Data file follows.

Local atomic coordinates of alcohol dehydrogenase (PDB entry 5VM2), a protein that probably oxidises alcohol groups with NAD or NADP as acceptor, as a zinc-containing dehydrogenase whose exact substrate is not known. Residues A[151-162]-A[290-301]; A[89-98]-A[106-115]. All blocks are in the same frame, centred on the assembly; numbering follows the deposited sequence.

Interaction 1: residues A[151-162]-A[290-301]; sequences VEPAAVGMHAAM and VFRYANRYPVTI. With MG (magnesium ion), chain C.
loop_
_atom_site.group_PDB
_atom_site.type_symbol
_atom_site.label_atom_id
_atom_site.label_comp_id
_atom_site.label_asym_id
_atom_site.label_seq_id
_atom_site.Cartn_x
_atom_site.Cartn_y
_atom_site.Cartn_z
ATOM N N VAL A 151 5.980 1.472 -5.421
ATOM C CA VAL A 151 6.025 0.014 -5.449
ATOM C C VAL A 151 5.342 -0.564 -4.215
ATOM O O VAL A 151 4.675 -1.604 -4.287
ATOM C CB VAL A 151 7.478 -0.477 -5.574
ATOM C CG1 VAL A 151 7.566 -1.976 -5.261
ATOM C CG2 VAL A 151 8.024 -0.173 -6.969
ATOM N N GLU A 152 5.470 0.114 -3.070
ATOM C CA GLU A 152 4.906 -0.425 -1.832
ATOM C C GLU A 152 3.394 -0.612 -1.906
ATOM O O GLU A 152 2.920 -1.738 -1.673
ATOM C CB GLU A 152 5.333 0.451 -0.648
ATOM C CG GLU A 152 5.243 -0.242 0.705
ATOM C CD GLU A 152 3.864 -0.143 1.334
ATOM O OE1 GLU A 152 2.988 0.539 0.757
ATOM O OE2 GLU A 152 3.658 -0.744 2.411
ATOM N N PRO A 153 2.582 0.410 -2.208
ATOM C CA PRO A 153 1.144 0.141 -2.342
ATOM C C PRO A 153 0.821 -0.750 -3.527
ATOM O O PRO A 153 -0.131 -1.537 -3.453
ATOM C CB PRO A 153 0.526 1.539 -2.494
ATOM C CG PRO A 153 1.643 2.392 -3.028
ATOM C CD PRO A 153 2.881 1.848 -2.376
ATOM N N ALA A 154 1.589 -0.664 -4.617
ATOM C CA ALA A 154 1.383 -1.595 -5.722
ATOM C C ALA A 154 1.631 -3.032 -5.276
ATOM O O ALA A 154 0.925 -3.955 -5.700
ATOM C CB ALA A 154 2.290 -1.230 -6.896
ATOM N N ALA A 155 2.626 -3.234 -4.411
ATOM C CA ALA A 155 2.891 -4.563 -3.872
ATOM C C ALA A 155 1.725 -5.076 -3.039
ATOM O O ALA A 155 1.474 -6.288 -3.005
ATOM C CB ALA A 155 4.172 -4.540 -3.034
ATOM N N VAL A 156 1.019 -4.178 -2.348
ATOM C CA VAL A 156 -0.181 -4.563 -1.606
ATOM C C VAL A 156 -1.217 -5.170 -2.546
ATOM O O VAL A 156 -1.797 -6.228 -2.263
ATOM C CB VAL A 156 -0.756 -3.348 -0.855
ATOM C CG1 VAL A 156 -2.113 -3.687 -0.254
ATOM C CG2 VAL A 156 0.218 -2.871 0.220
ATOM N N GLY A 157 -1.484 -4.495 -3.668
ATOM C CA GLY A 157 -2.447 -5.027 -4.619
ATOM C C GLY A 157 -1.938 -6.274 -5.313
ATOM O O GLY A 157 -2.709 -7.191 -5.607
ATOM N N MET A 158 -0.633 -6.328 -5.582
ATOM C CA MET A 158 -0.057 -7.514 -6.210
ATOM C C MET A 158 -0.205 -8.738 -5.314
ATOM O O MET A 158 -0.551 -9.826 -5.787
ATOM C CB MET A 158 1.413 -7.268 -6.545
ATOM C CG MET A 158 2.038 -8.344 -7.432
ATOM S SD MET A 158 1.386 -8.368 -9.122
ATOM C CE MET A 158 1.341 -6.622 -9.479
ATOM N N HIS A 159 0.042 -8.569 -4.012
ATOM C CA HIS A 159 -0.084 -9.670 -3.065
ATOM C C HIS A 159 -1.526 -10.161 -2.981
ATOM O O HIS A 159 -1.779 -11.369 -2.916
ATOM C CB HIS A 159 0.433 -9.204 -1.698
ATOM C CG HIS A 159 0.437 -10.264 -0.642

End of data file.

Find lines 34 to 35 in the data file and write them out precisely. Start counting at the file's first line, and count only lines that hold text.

ATOM C CG PRO A 153 1.643 2.392 -3.028
ATOM C CD PRO A 153 2.881 1.848 -2.376